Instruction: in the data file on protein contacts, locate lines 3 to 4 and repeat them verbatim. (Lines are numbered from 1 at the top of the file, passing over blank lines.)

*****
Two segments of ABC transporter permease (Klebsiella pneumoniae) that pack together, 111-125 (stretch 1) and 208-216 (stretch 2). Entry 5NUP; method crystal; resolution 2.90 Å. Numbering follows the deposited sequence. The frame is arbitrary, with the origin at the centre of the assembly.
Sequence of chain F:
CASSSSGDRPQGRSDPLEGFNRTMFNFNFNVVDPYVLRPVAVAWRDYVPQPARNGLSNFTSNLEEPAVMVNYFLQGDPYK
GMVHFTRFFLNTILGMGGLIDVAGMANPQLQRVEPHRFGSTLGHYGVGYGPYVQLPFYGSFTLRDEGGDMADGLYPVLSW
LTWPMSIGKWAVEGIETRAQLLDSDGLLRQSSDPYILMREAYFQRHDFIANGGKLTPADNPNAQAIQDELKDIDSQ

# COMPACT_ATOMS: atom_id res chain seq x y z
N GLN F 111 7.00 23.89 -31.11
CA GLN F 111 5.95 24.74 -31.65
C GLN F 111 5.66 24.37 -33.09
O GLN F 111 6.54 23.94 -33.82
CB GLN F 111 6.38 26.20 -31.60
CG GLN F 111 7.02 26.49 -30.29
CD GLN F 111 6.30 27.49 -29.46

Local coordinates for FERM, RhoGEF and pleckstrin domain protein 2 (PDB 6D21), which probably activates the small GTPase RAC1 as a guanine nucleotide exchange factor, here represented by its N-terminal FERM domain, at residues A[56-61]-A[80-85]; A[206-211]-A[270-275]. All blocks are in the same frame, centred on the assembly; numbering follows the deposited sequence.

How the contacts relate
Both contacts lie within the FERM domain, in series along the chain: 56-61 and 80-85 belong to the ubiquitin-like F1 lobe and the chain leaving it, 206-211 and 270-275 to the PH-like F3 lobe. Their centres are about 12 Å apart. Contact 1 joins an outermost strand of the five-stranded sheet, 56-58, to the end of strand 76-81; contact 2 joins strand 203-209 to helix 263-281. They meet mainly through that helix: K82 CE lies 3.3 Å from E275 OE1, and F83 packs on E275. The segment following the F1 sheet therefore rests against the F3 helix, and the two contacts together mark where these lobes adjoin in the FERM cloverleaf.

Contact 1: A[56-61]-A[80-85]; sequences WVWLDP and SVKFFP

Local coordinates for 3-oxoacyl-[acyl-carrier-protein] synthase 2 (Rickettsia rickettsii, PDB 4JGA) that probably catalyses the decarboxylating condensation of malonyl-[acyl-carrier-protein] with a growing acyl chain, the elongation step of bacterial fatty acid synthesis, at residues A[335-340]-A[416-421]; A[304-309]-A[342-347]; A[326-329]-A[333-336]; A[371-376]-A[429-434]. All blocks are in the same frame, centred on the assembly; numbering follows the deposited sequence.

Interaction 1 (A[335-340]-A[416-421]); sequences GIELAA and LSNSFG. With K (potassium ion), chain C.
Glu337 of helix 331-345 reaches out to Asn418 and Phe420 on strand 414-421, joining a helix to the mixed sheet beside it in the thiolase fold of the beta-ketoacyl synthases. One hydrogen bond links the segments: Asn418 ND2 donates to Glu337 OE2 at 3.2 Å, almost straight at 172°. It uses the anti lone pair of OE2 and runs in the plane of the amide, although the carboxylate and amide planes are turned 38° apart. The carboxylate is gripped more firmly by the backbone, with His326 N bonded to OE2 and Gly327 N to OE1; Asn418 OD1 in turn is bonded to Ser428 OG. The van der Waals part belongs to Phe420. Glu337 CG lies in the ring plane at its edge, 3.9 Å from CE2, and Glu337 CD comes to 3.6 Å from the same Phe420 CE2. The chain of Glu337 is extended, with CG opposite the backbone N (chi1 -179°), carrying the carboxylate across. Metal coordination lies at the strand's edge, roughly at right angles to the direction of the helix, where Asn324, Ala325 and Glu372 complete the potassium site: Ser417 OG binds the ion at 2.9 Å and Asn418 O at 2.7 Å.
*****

CASSSSGDRPQGRSDPLEGFNRTMFNFNFNVVDPYVLRPVAVAWRDYVPQPARNGLSNFTSNLEEPAVMVNYFLQGDPYK
GMVHFTRFFLNTILGMGGLIDVAGMANPQLQRVEPHRFGSTLGHYGVGYGPYVQLPFYGSFTLRDEGGDMADGLYPVLSW